Digital Rights Management: Something to Think About

Digital Rights Management

If you want to embrace the future of library services and go digital, you are going to come across some terms that might not make any sense to you. One thing you will hear over and over is Digital Rights Management. The logic behind the premise is fairly simple: to maintain the copyright access to the work is controlled. When you think about it, Digital Rights Management (or DRM), is all around you. It is the reason you can’t just burn a copy of that blockbuster DVD you bought. It’s the reason you have to purchase a license to operate programs like Microsoft Office or Adobe Photoshop.

So how does this come into play with ebooks? Simple. You apply the same premise: the copyright holder restricts access. If someone borrows a book from the library in hardcover, they probably aren’t going to pick up a pen and hand copy every page. Nor are they likely to photocopy or scan every page either. It’s labor intensive and there isn’t a whole lot of payoff, so it doesn’t happen often.

However, it’s pretty easy to copy or share a file. DRM prevents people from doing that. It protects the copyright owner’s work and allows them control over how and where that work is distributed. The terms of DRM are usually explained in the end-user license agreement that nobody ever reads, but probably should. There is DRM on a sufficient amount of the digital content that’s out there. Most e-readers are going to run on proprietary software, meaning the operating system only talks to a certain type (or types) of files.In other words, if you have a Kindle ereader, you can’t download a file formatted for iBooks and expect it to open.  Apple has their own DRM that can only be used with their devices; Amazon has their own as well. Adobe has the ADEPT DRM, which works with theEPUB format as well as PDF (which makes sense being as they created the .pdf in the first place). Unlike Apple and Amazon, though, Adobe sells their technology to anyone who wants it—meaning if you decided to switch from, say, a Kobo to a Nook, you could bring over your whole library because it would all be the same DRM. Same for books from the google play store. There is a little more compatibility with Amazon than Apple, as you can actually install the Kindle app on most computers, android devices, and—believe it or not—iOS devices.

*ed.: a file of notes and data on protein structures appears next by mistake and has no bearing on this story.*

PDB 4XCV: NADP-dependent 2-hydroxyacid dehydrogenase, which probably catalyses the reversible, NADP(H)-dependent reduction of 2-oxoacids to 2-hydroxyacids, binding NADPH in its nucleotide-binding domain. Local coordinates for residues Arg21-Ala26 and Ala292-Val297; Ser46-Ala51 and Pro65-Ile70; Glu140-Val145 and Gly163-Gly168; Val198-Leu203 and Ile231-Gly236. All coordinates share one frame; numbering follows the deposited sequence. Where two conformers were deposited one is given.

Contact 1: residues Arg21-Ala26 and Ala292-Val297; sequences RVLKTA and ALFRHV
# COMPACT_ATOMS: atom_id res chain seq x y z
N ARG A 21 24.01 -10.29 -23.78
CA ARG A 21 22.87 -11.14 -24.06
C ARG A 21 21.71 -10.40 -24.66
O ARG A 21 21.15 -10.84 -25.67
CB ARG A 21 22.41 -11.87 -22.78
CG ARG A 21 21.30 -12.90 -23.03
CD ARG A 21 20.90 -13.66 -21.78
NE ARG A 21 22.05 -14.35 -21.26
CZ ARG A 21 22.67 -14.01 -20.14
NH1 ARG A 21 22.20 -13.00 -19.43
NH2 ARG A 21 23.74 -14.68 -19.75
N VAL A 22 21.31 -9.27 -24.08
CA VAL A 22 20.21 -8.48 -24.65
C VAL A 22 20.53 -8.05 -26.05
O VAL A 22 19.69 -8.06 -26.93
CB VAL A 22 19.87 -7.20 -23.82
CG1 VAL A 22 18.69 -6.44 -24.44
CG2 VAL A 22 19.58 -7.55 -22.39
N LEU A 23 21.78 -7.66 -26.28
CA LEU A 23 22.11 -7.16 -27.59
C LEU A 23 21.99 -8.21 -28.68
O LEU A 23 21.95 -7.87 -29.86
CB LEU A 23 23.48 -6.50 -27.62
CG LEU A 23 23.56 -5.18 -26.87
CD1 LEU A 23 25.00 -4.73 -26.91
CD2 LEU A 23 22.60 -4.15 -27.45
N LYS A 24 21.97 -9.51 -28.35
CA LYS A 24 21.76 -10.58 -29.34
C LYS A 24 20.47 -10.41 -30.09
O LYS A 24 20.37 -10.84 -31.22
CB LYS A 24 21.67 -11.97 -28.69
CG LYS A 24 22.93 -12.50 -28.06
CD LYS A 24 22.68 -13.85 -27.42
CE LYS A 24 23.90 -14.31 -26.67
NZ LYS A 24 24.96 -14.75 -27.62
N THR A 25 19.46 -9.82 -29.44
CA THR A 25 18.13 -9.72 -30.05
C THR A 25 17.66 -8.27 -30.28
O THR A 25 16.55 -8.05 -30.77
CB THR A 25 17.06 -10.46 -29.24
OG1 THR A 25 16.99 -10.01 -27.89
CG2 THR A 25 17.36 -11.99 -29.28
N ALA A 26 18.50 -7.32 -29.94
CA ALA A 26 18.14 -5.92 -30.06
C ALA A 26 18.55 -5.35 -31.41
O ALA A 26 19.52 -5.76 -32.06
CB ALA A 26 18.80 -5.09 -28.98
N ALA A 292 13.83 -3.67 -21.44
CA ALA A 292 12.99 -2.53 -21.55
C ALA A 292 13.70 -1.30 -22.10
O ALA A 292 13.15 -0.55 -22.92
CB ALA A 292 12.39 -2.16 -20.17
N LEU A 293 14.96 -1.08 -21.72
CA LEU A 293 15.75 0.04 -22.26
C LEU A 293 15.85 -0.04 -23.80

For a library taking a turn into the digital age, you have to decide what you want to provide for your patrons. If you want to have ereaders available for people to check out, you have to decide which ones are likely to be the most appealing to the technology fans who frequent your library. Once you decide if you’re going to be providing ereaders, you can decide what types of files you’re going to offer. Most libraries offer a choice of kindle files or EPUB and let the user select the one that is compatible with their reader. You also have the option of offering something like the overdrive app, which patrons can download for free on compatible smartphones and tablets, thereby providing them with a platform to read ebooks on.

Whatever you decide, be sure to offer training to both the librarians and either virtual or library classes for patrons so that they can learn how to use ereaders and the digital library. The more comfortable people are with this kind of technology, the more likely they are to use it. We have found that holding a class in early January always attracts patrons who have gotten ereaders as holiday gifts.

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